A committee has been activated in Fiji for the time since the 2006 coup, to get tourists back to the country as it looks to recover post cyclone Winston.
The Tourism Action Group (TAG) is set up by the industry and comprises hoteliers, tour operators, Tourism Fiji and Fiji Airways.
It's chaired by the managing director of Tour Managers Fiji, Damend Gounder, who headed it after the coups in 2000 and 2006.
It's been reactivated as a result of cyclone Winston.
After spearheading the recovery programme for the industry following the coups Damend Gounder says they know it's important to go out to the marketplace and reassure potential travellers.
"The majority of the tourism belt is in the Mamanuca, the Coral Coast areas and these areas have been sparred by the cyclone. We are very confident as a group that this is just a temporary thing and we will be seeing numbers back into Fiji in just a few weeks' time."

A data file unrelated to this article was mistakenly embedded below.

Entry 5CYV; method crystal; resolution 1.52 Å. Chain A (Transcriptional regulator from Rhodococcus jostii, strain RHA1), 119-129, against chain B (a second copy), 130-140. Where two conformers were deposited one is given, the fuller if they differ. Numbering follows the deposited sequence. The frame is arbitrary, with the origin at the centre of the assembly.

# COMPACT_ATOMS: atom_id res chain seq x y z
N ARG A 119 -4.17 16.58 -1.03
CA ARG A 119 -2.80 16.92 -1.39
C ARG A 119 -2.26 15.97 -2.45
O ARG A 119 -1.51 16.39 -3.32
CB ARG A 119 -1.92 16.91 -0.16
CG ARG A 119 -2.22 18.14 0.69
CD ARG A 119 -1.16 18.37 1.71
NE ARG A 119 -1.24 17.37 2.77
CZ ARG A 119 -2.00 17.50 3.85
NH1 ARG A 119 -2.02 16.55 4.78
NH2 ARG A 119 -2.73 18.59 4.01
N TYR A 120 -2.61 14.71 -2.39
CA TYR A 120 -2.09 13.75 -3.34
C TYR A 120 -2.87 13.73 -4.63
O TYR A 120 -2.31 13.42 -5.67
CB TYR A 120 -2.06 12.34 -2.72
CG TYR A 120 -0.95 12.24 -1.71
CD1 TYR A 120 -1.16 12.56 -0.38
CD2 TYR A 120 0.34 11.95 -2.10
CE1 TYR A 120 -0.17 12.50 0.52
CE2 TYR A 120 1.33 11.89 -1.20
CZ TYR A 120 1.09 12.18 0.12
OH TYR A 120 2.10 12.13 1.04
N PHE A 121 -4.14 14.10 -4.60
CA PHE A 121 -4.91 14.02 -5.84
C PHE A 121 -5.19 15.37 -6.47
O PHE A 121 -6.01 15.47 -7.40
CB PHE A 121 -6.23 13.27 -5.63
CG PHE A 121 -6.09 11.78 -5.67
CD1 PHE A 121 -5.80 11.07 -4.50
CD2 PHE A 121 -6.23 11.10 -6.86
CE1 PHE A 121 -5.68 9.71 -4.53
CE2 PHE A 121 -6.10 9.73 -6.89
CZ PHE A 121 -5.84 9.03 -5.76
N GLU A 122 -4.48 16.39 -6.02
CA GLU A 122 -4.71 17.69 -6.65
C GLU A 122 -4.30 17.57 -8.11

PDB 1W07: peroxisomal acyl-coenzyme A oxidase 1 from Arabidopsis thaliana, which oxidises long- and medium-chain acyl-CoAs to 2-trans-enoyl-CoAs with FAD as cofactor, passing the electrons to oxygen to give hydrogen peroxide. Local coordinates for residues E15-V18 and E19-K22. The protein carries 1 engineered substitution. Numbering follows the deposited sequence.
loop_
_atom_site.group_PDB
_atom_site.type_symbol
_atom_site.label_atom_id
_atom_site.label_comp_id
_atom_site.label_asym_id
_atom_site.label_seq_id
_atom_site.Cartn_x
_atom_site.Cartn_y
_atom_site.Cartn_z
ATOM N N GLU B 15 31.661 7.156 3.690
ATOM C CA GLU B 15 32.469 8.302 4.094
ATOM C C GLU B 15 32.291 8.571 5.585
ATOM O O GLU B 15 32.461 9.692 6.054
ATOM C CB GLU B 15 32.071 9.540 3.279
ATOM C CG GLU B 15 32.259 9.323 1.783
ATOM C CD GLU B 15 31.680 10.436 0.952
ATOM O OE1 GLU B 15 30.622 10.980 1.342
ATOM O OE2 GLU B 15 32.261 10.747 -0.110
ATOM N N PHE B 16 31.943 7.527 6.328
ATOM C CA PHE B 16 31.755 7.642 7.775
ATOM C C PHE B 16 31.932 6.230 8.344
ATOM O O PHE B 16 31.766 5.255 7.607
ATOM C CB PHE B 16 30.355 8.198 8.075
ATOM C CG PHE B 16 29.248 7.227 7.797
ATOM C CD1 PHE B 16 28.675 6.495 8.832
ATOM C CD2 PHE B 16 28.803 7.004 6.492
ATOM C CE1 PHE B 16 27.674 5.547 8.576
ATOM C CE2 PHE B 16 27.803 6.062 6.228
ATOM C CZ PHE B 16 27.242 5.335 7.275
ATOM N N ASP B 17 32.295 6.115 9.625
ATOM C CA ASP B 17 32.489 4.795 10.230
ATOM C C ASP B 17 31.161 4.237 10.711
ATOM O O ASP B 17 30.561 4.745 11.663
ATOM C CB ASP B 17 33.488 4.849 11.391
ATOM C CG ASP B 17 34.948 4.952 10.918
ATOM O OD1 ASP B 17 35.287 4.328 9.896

Damend Gounder said short haul customers from New Zealand and Australia are important to them right now.
Best thing people can do is keep coming
The president of the Fiji Hotel and Tourism Association says the best thing people from overseas can do to help Fiji is to keep coming.
Dixon Seeto said potential markets have been flooded with images via the media of the destruction caused by Cyclone Winston which killed 43 people and flattened homes and infrastructure nearly two weeks ago.
The North-Western side of Fiji suffered the brunt of the storm but he says they need to let people overseas know that not all of Fiji looks like that.
Dixon Seeto said industry stakeholders are optimistic bookings will pick up again.
"About 20 percent of visitors are actually returnees so many of them have forged relationships in all the resorts and hotels that they stay in, with the workers and the villagers so many of them would come back. And we also need to sort of reassure the people that you know Fiji is open for business, it's a safe place."
About one in three people in Fiji work in the tourism industry and accounts for 30 percent of the country's GDP.